Beyond radar
IDET presentation
 

ERA References & Case-Studies

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Amsterdam Schiphol International Airport (Luchthaven Schiphol in Dutch), is the Netherlands’ main international airport, located 9 kilometers southwest of Amsterdam, the capital of the country. During the first several years of 21st century, Amsterdam’s Schiphol has grown to become one of the largest airports in the world. In 2005, before the need of providing an efficient vehicle tracking occurred, Schiphol ranked fourth in Europe in terms of passenger traffic with over 44 million passengers and third in cargo with 1.5 million tons.

Now Schiphol is the world’s 16th busiest by total passenger traffic, 51 million passengers passed through it in 2012. Schiphol has 6 operational runways, approximately 165 boarding gates available and is the primary hub for KLM airlines as well as for Arkefly, Corendon Dutch Airlines, Martinair and Transavia. The airport also serves as a European hub for Delta Air Lines and as a base for Vueling. The airport occupies an area of 13 square kilometers.

Challenges

  • Surface management
  • Incursion risk
  • Growth of operations
  • Safety enhancements
  • Low-visibility locations

Solutions

  • Vehicle tracking units SQUID
  • 407 pieces in use by 2013

Benefits

  • Seamless integration with existing A-SMGCS
  • Highly scalable
  • Constant vehicle location and identification
  • All-weather functionality
  • Small dimensions and weight

Standards

  • ICAO standard Annex 10, Volume III and IV

Challenge

The growth in operations at Schiphol has placed a premium on surface control and safety. Schiphol’s controllers are constantly monitoring aircraft in all movement areas, both visually and on screen. Due to Schiphol’s extremely low position (the lowest point sits at 3.4 m below sea level) and its proximity to the ocean, visibility is often limited for the air traffic controllers, making it extremely difficult to always see aircraft movements.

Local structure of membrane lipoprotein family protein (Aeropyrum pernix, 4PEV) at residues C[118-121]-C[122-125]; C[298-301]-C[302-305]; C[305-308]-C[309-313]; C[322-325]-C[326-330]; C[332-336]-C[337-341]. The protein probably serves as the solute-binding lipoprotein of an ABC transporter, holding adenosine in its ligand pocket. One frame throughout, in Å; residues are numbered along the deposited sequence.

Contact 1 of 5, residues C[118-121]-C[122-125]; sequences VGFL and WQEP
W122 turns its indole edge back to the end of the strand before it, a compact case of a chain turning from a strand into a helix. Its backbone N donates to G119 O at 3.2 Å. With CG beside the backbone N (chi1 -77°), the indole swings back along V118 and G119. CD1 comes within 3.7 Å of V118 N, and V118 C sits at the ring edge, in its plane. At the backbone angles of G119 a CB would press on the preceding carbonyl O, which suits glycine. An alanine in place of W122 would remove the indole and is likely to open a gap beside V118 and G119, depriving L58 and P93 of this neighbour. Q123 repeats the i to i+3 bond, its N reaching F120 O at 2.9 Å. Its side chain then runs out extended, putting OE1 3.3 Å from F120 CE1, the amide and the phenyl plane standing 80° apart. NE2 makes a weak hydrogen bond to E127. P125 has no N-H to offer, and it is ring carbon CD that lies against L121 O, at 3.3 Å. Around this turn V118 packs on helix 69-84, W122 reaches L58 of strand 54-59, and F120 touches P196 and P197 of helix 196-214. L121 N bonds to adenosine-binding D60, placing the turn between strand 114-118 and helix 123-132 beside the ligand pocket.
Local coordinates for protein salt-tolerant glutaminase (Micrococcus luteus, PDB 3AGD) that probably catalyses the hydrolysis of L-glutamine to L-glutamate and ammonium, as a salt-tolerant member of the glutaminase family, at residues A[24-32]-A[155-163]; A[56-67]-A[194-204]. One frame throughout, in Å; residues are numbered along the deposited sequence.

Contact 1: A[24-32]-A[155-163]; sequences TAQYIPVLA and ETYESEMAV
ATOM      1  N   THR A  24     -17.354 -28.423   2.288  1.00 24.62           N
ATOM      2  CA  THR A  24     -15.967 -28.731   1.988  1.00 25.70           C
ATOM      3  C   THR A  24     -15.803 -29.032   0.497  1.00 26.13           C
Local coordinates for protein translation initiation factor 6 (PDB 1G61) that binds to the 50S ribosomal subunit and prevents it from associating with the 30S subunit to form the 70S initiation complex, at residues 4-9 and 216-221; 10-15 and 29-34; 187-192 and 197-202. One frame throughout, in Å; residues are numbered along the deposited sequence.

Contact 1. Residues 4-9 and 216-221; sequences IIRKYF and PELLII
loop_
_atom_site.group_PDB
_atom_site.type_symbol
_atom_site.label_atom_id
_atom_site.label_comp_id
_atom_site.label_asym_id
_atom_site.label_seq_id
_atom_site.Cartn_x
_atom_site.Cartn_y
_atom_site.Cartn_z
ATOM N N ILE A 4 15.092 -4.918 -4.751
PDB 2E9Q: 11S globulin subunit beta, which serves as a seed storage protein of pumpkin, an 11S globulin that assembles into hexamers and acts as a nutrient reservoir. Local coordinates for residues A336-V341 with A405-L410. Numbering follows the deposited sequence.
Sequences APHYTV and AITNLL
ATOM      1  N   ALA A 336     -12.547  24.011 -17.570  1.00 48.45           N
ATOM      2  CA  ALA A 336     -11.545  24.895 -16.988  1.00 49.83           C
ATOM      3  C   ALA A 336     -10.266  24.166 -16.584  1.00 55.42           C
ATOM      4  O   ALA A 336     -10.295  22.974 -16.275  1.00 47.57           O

However, not just aircraft roam the airport surface - hundreds of ground-based vehicles are necessary to carry out the myriad of everyday airport operations. Baggage carts, tugs, emergency vehicles, and catering trucks are just some of the vehicles found on Schiphol’s surface, notwithstanding temporary surface obstacles that might not be known to all pilots. Avoiding a collision between these vehicles is difficult enough, but when you add in large planes with a much higher field of vision, the risk of ground incursions increases dramatically. When coupled with Amsterdam’s frequent low visibility conditions, the likelihood of surface incidents increases even further.

Thus, Schiphol airport officials decided that in order to achieve safe and efficient surface control, they needed to equip vehicles with a highly reliable tracking unit to give a complete view of the entire airport surface.

Solution

LVNL placed an order for more than 300 SQUID units to equip their fleet of airport vehicles. In the following years (2005 – 2013) the number of SQUIDs has grown to 407 pieces which are used now.

One of the greatest benefits of the SQUID solution was its ability to work seamlessly with the existing A-SMGCS. SQUID units transmit spontaneous Mode S reply and are equipped with a GPS receiver, which tracks the vehicle location. These two capabilities work together to provide a constant, automatic stream of position and vehicle identification information for display in the control tower.

Because SQUID is lightweight, compact and easy-to-install (it is either permanently or magnetically mounted beacon), Schiphol was able to equip all vehicles in a short period of time.

Netherlands Netherlands

Client

"SQUID units allow us to take full advantage of our A-SMGCS, providing air traffic controllers with a complete view of each vehicle’s location, largely increasing safety levels at all areas on the airport’s surface"

Ruud van Halm

Partner

Air Traffic Control the Netherlands LVNL

LVNL provides air traffic services in the Dutch civil airspace. LVNL’s area control unit handles about 500,000 flights yearly and its TWR and APP control units handle about 400,000 flights yearly.

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